Although this piece in Slate is peripheral to my recent post on evidence-based public policy, it does provide some good examples of how both sides of the political fence tend to eschew evidence when advancing "public policy" based upon their ideology:
Instead of the Children's Defense Fund pushing to fully fund Head Start, we now have church-affiliated social service agencies lobbying to have faith-based drug treatment funded by HHS. Instead of Sen. Ted Kennedy of Massachusetts promoting a hate-crimes bill endorsed by the Leadership Conference on Civil Rights, it's Sen. Wayne Allard of Colorado introducing a constitutional amendment to ban gay marriage on behalf of James Dobson's Focus on the Family. Instead of the Environmental Protection Agency proposing higher air-quality standards, it's the Federal Communications Commission levying fines and threatening broadcast licenses on the basis of profanity and indecency.Now, I'm not arguing that one cannot find a basis in science or evidence for any agenda that happens to correspond to a political ideology - I am simply observing that any such basis is sometimes present only by coincidence, and is often completely absent from the policies being advanced.
The Slate piece suggests that catering to left-wing interest groups handicapped the Democrats in recent elections, but that catering to the religious right may not carry a similar consequence for the Republicans. I largely agree, but not for the reasons advanced by the Slate piece.
A number of years ago, the Republicans learned that if they did not give the religious right the care and feeding they believe they deserve, religious right voters would stay home or vote for a third party candidate such as Pat Buchanan. The Republicans have since carefully cultivated policies which they depict as neutral or centrist, but which are actually very friendly to the religious right. President Bush has proved very adept at catering to the religious right, whether through action or inaction, while paying no political penalty. For example, when he stands behind a John Cornyn, Bill Frist or General Boykin, it is depicted not as catering to the religious right but as "loyalty". If he took a public stance against them, the religious right would protest. But he can successfully support them, and immplicitly support the statements or actions they take on behalf of the religous right, while paying no political price.
The Democrats have no similar ability to cater to the political far-left while pretending that they are neutral. A Democratic President or presidential hopeful has to distance himself from any policy deemed "soft on crime", "detrimental to the national defense", "pro-welfare", or "anti-religion", often even when the accusation is unfounded, because the political center is skeptical of the public policy advanced by the political left, and because there are many religious moderates in this nation who perceive hostility toward religion from segments of the political left. And those people are the "swing voters" a Democrat requires in order to win an election.
But it's worse than that. The Republicans know that if the religious right feels comfortable with their Presidential candidate, they get the vote of the religious right, and in some states that can amount to 20% or more of the vote. The Democrats know that if the political far-left feels comfortable with their Presidential candidate, they will not only lose a significant segment of the swing vote, in many states those on the far left still won't bother to show up to vote - they lose at both ends.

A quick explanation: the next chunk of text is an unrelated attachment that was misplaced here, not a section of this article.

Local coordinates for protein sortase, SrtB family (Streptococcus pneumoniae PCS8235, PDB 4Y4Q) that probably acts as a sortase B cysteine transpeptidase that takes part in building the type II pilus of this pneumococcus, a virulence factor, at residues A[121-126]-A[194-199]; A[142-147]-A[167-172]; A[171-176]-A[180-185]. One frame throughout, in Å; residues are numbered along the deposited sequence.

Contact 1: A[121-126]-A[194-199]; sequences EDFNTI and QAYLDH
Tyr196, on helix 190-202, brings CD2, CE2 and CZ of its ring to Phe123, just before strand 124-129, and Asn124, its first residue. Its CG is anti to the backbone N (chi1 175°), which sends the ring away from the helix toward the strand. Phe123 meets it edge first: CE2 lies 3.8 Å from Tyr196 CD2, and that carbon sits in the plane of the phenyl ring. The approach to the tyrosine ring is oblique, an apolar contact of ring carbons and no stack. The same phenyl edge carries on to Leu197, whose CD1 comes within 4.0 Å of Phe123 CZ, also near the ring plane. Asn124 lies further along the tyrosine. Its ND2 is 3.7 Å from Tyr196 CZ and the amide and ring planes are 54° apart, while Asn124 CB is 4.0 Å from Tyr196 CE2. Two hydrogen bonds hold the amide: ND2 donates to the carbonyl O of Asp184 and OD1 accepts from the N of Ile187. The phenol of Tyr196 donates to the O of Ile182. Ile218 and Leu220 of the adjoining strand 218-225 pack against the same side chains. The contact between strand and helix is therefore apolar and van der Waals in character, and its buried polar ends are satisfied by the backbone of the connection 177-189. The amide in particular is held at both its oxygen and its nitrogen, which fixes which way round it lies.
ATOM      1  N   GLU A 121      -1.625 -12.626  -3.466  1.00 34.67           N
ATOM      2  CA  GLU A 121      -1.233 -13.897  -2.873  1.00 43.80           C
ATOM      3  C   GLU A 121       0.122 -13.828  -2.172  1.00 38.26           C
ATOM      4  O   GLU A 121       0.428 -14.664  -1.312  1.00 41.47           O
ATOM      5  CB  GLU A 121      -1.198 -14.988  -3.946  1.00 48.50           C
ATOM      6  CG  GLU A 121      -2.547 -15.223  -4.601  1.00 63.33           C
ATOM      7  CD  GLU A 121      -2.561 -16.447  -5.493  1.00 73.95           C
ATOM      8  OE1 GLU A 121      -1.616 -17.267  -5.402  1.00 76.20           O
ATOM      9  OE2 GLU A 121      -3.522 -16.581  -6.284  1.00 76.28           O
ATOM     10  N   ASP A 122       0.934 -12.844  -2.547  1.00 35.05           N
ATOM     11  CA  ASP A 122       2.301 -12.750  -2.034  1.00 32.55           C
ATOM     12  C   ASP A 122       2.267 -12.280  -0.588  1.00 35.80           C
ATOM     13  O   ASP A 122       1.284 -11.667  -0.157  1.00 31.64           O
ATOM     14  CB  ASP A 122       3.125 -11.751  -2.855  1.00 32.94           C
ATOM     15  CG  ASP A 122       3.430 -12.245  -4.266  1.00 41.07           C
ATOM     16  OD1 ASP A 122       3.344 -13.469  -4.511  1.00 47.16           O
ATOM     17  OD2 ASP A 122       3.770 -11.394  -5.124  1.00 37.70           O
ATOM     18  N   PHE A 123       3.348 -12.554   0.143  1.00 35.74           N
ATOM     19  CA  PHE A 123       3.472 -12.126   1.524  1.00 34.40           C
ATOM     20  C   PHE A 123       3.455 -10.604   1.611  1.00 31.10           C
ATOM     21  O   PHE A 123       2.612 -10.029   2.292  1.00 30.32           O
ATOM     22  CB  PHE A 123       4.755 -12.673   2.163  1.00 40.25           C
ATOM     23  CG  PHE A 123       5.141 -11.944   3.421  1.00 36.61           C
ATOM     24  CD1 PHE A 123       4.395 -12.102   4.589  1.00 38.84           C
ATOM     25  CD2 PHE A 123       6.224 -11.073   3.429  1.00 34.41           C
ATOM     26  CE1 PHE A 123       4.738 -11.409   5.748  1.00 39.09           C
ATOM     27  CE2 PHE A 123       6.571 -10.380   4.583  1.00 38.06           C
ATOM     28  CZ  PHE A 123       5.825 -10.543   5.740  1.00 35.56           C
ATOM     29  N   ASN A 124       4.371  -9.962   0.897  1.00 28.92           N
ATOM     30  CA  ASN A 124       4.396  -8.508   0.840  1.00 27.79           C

In Britain, the Labour Party reinvented itself under Tony Blair and Gordon Brown, casting off a lot of the policies which justified its being identified as a "labor" party, and adopting a very centrist course. This is essentially the same tactic Clinton adopted. It has often been suggested that the political positions of Tony Blair and Bill Clinton are actually on the conservative site of center, even as they at least nominally advance some liberal social policy. Yet that approach permitted them to capture enough of the swing vote to win multiple elections.
In England, Tony Blair has done something pretty amazing with the Labour Party, in that he cast off the leftist policies which he viewed as anchors on the party's ability to win elections, and adopted enough conservative policies to win over most swing voters. As a consequence, some within the Conservative Party are suggesting that they will have to do much the same thing - cast off the once popular, but now publicly unacceptable social policies they advanced under Thatcher - in order to regain power.
To the extent that those on the political far-left don't want to engage in compromise with the Democratic Party, they contribute to the party's electoral losses. If the political far-left wants to guarantee itself a voice within the Democratic Party, it needs to do two things: first, prove itself a viable, sizeable, and reliable voting block, and second, accept that if it wants any part of its agenda advanced, it will have to persuade the rest of the electorate of the merits of its ideas, be willing to compromise when those efforts are only partially successful, and be willing to adjourn its efforts to advance policies which the public at large does not support. If it cannot do that, then the Clinton/Blair approach is the approach that the Democratic Party should follow, because you can do a lot more as a moderate party in control of government than you can do by shaking your fist and threatening a filibuster.